Grand Junction vacancies dip, but still are far from past lows
Grand Junction’s vacancy rate continues to drop, but it remains a long way from the microscopic vacancy levels of previous years.
In the second quarter of this year, 8.9 percent of rental properties in the city were without tenants, according to a report released Thursday by the Colorado Division of Housing.
A year earlier, the local vacancy rate was 4.5 percent, and a year before that it was 1.6 percent.
A vacancy rate of 5 percent is considered normal.
Vacancy rates usually trend with unemployment rates, according to Colorado Division of Housing spokesman Ryan McMaken. Since Grand Junction’s unemployment rate has hovered above 8 percent for months, McMaken believes Grand Junction’s 2.7-percentage-point drop in vacancy in the second quarter compared to the first quarter reflects people that may not have jobs moving back to town or moving out of a parent’s home to live with roommates.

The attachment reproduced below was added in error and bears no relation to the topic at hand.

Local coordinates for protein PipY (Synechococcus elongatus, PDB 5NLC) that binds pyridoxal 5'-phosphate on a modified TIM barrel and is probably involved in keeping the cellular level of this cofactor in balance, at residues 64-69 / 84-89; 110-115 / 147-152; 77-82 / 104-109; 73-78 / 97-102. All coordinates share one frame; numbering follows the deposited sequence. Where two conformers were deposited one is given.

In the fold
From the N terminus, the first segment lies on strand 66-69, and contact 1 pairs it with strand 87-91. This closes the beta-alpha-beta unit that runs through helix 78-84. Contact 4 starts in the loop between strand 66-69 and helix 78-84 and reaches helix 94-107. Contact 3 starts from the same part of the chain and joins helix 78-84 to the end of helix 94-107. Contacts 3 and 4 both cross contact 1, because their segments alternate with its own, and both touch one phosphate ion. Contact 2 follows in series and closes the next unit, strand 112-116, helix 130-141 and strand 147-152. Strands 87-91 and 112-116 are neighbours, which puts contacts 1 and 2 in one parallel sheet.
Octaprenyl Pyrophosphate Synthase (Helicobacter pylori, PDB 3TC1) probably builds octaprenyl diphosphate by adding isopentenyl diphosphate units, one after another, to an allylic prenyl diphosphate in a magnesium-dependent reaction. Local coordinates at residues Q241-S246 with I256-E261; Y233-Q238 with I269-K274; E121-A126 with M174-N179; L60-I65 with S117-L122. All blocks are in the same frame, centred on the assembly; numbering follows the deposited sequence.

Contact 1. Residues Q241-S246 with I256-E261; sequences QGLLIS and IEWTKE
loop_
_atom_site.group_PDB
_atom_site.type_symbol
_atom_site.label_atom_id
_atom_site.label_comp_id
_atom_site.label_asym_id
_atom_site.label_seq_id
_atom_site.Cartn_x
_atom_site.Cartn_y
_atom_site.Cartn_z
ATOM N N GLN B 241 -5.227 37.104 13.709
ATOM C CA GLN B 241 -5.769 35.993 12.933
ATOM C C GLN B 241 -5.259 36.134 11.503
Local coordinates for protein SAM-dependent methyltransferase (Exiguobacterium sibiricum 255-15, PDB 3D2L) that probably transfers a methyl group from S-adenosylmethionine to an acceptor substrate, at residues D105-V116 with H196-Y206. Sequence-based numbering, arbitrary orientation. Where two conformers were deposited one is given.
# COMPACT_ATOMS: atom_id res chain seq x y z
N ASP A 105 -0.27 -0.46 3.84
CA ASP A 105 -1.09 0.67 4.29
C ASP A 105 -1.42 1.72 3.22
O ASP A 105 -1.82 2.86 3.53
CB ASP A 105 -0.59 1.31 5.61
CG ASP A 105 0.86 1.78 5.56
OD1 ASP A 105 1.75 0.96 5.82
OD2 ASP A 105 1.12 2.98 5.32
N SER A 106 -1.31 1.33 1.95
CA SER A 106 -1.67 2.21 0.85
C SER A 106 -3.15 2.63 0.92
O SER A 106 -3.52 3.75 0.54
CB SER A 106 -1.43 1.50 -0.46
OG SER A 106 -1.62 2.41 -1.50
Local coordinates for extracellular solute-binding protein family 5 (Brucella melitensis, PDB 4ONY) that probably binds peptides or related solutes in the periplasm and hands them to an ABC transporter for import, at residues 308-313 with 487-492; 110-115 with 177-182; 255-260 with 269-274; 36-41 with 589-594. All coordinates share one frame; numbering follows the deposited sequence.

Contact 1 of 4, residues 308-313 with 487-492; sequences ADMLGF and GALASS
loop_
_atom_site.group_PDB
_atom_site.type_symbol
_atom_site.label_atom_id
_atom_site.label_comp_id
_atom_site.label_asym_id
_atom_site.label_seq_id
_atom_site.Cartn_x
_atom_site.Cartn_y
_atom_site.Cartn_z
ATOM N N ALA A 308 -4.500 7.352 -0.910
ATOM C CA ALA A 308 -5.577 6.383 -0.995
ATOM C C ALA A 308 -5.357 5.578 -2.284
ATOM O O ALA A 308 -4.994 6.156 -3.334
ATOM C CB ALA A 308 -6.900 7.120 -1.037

“In spite of a weak job market, there are more renters. They need to live somewhere, so they’re renting,” McMaken said.
Cindy Hoppe, a property manager with Bray Property Management, 637 North Ave., said that theory jibes with what she’s seen.
After signing 34 leases in January and 30 leases in February, Bray had 39 lease clients in June and 42 in July. More and more leaseholders are signing on with roommates to save cash, she said.
“I think people are being conservative,” Hoppe said. “Everybody’s all about the dollar now.”
Of the 81 lease agreements with Bray signed in June and July, 35 were with people moving to Grand Junction. Hoppe said there’s not a clear trend yet showing one industry bringing in renters.
The median and average rent prices in Grand Junction decreased from the first quarter to the second quarter.
The average monthly rental rate went from $663.47 in the first quarter to $634.48, while the median rate decreased from $678.81 to $647.95. Both rates increased by about $6 year-over-year.